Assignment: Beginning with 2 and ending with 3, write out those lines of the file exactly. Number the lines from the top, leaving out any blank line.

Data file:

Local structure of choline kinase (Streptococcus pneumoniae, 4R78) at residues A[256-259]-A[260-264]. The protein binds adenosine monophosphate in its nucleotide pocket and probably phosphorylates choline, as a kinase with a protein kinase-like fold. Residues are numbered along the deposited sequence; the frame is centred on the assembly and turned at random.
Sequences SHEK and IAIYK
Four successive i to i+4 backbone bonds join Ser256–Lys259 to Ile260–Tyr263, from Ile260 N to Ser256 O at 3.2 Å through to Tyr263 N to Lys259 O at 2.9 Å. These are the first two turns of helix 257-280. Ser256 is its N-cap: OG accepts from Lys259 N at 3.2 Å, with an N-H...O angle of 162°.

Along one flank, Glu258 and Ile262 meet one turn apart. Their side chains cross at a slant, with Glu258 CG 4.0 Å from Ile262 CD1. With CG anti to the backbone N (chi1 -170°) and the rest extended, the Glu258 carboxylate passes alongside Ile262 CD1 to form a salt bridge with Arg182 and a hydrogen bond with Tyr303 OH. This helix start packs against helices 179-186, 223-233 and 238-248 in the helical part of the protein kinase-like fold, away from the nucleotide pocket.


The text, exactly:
Sequences SHEK and IAIYK
Four successive i to i+4 backbone bonds join Ser256–Lys259 to Ile260–Tyr263, from Ile260 N to Ser256 O at 3.2 Å through to Tyr263 N to Lys259 O at 2.9 Å. These are the first two turns of helix 257-280. Ser256 is its N-cap: OG accepts from Lys259 N at 3.2 Å, with an N-H...O angle of 162°.